Enron Corporation: The Real Scandal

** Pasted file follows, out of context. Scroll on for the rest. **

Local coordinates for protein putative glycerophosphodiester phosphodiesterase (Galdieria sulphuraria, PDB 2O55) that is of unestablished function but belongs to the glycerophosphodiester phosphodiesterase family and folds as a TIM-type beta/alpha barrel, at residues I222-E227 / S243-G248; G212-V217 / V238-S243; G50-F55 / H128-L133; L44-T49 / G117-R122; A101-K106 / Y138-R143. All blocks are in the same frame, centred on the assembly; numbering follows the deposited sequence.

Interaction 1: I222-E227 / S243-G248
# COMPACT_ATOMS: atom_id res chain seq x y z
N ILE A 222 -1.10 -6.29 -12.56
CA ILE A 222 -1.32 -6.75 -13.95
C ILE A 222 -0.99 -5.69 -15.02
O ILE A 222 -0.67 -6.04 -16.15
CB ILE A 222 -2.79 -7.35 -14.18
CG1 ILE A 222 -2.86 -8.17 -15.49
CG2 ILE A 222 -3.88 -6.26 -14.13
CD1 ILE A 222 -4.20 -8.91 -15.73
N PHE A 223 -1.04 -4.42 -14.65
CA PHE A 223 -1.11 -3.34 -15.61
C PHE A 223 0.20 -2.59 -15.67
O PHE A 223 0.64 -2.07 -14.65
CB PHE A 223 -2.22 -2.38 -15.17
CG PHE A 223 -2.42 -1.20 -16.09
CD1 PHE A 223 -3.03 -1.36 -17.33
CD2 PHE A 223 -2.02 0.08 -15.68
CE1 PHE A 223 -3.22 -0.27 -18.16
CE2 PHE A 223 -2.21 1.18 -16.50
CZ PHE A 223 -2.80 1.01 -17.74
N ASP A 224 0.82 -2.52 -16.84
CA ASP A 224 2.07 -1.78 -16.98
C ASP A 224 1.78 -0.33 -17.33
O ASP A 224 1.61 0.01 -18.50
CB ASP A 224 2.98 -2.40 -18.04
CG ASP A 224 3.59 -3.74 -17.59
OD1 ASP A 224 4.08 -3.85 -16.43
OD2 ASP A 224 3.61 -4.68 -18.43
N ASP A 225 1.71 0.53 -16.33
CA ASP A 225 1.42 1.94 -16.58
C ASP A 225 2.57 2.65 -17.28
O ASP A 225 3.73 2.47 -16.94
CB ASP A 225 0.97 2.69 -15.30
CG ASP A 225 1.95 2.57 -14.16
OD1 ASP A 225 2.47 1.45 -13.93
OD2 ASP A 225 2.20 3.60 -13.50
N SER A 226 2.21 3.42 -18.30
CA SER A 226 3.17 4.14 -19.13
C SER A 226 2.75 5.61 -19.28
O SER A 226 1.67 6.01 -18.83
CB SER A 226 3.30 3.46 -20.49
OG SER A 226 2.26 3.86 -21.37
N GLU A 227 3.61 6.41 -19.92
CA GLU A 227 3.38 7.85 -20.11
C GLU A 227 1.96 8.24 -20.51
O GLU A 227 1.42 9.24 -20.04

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Most people usually work from rags to riches but, this is not the case of the Enron Scandal. In 1985 Ken Lay created Enron when he merged two companies in the Natural Gas industry. Moving into the early 90s, he aided in the selling of electricity at regular market prices. Following this initial action the US Congress approved the deregulation in the sale of natural gas. This caused Enron to be able to sell the energy at higher costs, increasing their profit. Once this plan was set Enron was on its way to the top in becoming the largest seller of natural gas in North America. By 1992, contracts earned $122 million, only the second largest contributor to the company’s net income. Seven years later in 1999, Enron became online accessible as a trading website allowing the company to more efficiently manage its contracts. In this case the entire company reversed the common saying “from rags to riches”, these people went “from riches to rags”. Beginning in the 1990s Enron’s stock increased 311% by the end of the year in 1998. In 1999 the increase was only 56% and another 87% in 2000. The end of the year in 2000, the final stock price was at $83.13 and capitalization exceeded $60 billion, nearly six times book value. Enron was then rated the most innovative large company in America in Fortune’s Most Admired Companies survey. From the film Enron: The Smartest Guys in the Room, it was only 24 days for the company to become completely bankrupt. There were several factors that caused the downfall of Enron. The company’s complex financial records were confusing to the shareholders and analysts. The complexity of the business model and unethical practices required that they use accounting limitations to misrepresent earned income and manipu... ... middle of paper ... ... cause for the company’s demise to Fastow. Lay was convicted of all 6 counts of securities fraud and subject to a max sentence of 45 years in prison. However, before sentencing Lay died. After a few simple mistakes and greedy hands this company manages to fall from riches to rags. Later on in life they may realize what they have done and make changes in their life. Never get too greedy or you too can fall flat, it doesn’t take much. Enron was a successful thriving company in our oil industry and they lost it all. Works Cited Enron: The Smartest Guys in the Room. Dir. Alex Gibney. Perf. Tim Belden John Beard. 2005. Netflix. Lashinsky, Adam. The Enron Scandal. 30 November 2001. 1 April 2014. Leaders, Print Edition. "The real scandal." 17 January 2002. The Economist. 1 April 2014. Silverstein, Ken. "Enron, Ethics and Today's Corporate Values." FORBES 14 May 2013.

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